Notification policy routing

Contact points

Contact points determine where notifications are sent. For example, you might have a contact point that sends notifications to an email address, to Slack, to an incident management system (IRM) such as Grafana OnCall or Pagerduty, or to a webhook.

Notifications sent from contact points are customizable with notification templates, which can be shared between contact points.

Silences and mute timings

Silences and mute timings allow you to pause notifications for specific alerts or even entire notification policies. Use a silence to pause notifications on an ad-hoc basis, such as during a maintenance window; and use mute timings to pause notifications at regular intervals, such as evenings and weekends.

Architecture

Grafana Alerting is built on the Prometheus model of designing alerting systems.

Prometheus-based alerting systems have two main components:

  • An alert generator that evaluates alert rules and sends firing and resolved alerts to the alert receiver.
  • An alert receiver (also known as Alertmanager) that receives the alerts and is responsible for handling them and sending their notifications.

Grafana doesn’t use Prometheus as its default alert generator because Grafana Alerting needs to work with many other data sources in addition to Prometheus.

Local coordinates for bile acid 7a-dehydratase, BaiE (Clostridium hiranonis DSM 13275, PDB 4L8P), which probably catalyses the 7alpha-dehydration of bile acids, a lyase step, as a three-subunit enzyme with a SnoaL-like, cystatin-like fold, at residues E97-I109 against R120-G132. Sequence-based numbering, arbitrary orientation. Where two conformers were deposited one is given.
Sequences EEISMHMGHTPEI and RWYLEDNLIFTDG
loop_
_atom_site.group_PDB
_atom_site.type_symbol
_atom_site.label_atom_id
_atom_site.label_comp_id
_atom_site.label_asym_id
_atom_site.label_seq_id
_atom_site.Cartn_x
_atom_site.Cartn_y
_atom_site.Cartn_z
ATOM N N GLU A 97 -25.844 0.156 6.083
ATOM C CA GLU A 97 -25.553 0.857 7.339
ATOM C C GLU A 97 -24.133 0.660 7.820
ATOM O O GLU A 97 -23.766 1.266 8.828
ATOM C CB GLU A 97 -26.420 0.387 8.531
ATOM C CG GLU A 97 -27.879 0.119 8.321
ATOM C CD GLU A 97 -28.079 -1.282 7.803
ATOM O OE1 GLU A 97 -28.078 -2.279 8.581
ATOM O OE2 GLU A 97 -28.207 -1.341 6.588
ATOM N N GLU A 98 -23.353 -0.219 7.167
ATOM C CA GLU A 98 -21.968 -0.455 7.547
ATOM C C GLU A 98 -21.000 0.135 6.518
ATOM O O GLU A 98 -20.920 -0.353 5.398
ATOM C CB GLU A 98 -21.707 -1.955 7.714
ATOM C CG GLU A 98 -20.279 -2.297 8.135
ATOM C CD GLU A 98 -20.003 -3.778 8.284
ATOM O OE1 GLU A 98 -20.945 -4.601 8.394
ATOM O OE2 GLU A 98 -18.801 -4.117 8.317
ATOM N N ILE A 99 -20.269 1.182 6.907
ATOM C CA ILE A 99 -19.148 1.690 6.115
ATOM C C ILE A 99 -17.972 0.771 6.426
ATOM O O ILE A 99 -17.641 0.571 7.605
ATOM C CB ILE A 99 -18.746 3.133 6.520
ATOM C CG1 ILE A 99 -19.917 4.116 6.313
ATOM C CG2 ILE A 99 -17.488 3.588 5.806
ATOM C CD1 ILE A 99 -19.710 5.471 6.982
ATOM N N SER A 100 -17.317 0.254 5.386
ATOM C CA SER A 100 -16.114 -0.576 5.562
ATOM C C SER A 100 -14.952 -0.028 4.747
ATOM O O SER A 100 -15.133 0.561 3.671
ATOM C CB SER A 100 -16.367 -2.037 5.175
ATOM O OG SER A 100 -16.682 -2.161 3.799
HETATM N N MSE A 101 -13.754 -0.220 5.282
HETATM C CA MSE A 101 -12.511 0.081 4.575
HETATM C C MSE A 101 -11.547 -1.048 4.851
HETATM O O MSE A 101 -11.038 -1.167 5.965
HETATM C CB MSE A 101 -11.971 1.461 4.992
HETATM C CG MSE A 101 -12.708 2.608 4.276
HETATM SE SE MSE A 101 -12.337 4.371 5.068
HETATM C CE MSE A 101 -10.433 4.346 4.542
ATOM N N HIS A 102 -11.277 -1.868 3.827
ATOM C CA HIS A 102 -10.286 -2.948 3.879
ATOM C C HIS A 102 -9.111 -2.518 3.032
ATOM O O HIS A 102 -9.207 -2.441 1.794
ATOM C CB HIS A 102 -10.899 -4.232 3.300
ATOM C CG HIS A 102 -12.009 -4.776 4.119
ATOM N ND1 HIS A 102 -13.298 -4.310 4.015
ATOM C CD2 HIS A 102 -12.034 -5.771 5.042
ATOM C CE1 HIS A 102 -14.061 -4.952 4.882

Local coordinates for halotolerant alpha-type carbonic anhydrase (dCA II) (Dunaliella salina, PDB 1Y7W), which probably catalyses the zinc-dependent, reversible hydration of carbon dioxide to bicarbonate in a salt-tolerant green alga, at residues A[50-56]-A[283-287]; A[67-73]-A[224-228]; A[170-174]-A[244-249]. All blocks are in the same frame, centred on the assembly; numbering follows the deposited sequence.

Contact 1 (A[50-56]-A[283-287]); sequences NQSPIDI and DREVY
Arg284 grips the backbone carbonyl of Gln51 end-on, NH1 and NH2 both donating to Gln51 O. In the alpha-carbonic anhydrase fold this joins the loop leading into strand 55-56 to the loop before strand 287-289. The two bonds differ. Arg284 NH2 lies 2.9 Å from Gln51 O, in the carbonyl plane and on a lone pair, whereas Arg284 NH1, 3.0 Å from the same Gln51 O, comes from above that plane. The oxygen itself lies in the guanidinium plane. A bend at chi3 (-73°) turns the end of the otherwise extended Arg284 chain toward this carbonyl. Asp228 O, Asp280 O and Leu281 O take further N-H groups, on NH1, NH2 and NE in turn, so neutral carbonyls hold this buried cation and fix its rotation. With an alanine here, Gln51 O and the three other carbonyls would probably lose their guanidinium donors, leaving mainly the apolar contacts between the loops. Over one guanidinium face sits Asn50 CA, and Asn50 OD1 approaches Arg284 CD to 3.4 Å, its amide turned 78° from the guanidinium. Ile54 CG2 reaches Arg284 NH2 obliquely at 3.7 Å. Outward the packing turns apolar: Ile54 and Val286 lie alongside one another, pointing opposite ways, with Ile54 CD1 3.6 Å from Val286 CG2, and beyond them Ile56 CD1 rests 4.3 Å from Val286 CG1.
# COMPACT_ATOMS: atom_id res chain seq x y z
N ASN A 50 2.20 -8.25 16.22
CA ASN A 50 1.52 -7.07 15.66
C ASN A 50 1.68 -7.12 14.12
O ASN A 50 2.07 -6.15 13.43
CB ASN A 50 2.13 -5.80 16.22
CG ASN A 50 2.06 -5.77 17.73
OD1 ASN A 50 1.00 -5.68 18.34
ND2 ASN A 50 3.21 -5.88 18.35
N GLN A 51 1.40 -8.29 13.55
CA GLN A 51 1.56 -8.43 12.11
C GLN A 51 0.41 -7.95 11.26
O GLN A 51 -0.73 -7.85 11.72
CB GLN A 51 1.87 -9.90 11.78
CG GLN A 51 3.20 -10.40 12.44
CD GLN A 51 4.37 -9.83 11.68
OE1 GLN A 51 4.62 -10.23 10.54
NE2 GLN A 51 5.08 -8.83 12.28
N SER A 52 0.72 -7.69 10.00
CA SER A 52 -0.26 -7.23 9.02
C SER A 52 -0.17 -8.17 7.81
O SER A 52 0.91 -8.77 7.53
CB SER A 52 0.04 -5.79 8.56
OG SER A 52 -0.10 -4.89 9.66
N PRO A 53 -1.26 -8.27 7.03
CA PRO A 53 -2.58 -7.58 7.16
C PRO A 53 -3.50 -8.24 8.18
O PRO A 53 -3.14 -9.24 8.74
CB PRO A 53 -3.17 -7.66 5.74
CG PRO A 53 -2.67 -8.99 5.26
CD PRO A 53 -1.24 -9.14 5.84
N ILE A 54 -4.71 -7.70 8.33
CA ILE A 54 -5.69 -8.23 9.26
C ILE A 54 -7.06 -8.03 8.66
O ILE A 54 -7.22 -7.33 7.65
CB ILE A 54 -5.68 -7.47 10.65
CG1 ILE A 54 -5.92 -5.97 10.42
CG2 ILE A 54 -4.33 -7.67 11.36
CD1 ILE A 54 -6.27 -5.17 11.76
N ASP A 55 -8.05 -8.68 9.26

However, Grafana can also use Prometheus as an alert generator as well as external Alertmanagers. For more information about how to use distinct alerting systems, refer to the Grafana alert rule types.

Design your Alerting system

Monitoring complex IT systems and understanding whether everything is up and running correctly is a difficult task. Setting up an effective alert management system is therefore essential to inform you when things are going wrong before they start to impact your business outcomes.

Designing and configuring an alert management set up that works takes time.

Here are some tips on how to create an effective alert management set up for your business:

Which are the key metrics for your business that you want to monitor and alert on?

  • Find events that are important to know about and not so trivial or frequent that recipients ignore them.

  • Alerts should only be created for big events that require immediate attention or intervention.

  • Consider quality over quantity.

Which type of Alerting do you want to use?

  • Choose between Grafana-managed Alerting or Grafana Mimir or Loki-managed Alerting; or both.

How do you want to organize your alerts and notifications?

  • Be selective about who you set to receive alerts. Consider sending them to whoever is on call or a specific Slack channel.
  • Automate as far as possible using the Alerting API or alerts as code (Terraform).

How can you reduce alert fatigue?

  • Avoid noisy, unnecessary alerts by using silences, mute timings, or pausing alert rule evaluation.
  • Continually tune your alert rules to review effectiveness. Remove alert rules to avoid duplication or ineffective alerts.
  • Think carefully about priority and severity levels.
  • Continually review your thresholds and evaluation rules.